Every one of us whose life would be incomplete if it weren’t shared with a dog will feel young Owen Root’s grief.

Inconsolable after Kirby, his family’s black Lab, was euthanized, the boy stood, wiped his cheek, and left the vet’s office. Returning a moment later with a dog treat and a cup of water, he knelt beside the dog and placed the treat on his back. Then, dipping his finger in the water, Owen made the sign of the cross on his best friend’s forehead.

“I love you, Kirby. Good-bye,” he whispered, lifting his hands to heaven.

Witnessing his son’s sacramental act, one that felt “so appropriate,” theologian Andrew Root began asking himself whether there was something unique—something intentional and holy—about the role that dogs play in humans’ lives and, if so, whether that connection could endure even into eternity.

The Grace of Dogs: A Boy, a Black Lab, and a Father’s Search for the Canine Soul is his answer. Moving, funny, and life-affirming, it’s a quick read that says as much about dogs as it does about us.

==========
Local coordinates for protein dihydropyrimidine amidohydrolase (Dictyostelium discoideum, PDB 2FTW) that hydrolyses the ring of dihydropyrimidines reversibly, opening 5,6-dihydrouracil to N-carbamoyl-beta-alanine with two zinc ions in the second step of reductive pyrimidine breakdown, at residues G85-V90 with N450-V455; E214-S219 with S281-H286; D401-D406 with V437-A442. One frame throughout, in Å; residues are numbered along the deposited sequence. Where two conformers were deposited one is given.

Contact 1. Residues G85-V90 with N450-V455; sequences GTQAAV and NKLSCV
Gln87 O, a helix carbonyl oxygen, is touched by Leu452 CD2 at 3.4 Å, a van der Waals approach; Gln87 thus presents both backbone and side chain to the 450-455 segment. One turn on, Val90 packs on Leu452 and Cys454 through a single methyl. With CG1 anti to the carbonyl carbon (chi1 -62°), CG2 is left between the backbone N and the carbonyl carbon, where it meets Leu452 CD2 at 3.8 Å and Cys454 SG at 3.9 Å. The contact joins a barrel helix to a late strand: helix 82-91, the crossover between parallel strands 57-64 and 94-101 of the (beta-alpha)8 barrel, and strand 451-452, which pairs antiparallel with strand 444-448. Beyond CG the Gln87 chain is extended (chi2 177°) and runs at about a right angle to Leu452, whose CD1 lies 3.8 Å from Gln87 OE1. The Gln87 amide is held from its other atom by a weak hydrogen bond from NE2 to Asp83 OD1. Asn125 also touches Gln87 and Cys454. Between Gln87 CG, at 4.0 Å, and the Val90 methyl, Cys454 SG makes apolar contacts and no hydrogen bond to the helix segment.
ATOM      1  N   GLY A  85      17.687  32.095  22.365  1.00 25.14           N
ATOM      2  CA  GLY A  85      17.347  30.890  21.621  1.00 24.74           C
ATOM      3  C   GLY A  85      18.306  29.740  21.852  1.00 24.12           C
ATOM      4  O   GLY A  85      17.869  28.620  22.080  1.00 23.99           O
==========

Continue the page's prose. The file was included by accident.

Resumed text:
Root—who teaches at Luther Seminary in St. Paul, Minnesota—spent three years researching his questions.

He talked with a dismissive colleague, who clapped him on the shoulder and said, “To believe a dog is spiritual is like trying to argue that cats are NASCAR fans.” He studied the claims of René Descartes, who argued that the soul is shaped by the conscious ability to reason and therefore assumed that animals are soulless. Root also recognized the flaws in the theory of behaviorist B.F. Skinner, who argued that behavior is determined by its consequences, whether they’re reinforcements or punishments.

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Instead, Root started to find the answers he sought in writings by social theorist Robert Neelly Bellah—who proposed that empathy, bonding, and play are the foundations for spiritual encounters. Root notes that all three connect humans and dogs. An essay by German theologian Dietrich Bonhoeffer further clarified the connection.

One day, a boy about Owen’s age came to see Bonhoeffer. He was in tears because his beloved German shepherd had died, and he wanted to know if he’d see Mr. Wolf in heaven. Humbled by the boy’s love for his dog, Bonhoeffer told him, “Well, we know you loved Mr. Wolf, and we know that God loves you. And we know that God loves all the animals.”

So yes, Bonhoeffer said, he believed that the boy would see Mr. Wolf in heaven, because “God loses nothing that God loves.”

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Owen had asked his father the same thing, and if a reader were to ask, too, Root writes, this is what he would say: “‘No one knows for sure,’ I’d tell you. ‘But I’ve studied this, and I think so. … The grace of God is echoed by the grace of dogs. And grace is eternal.'”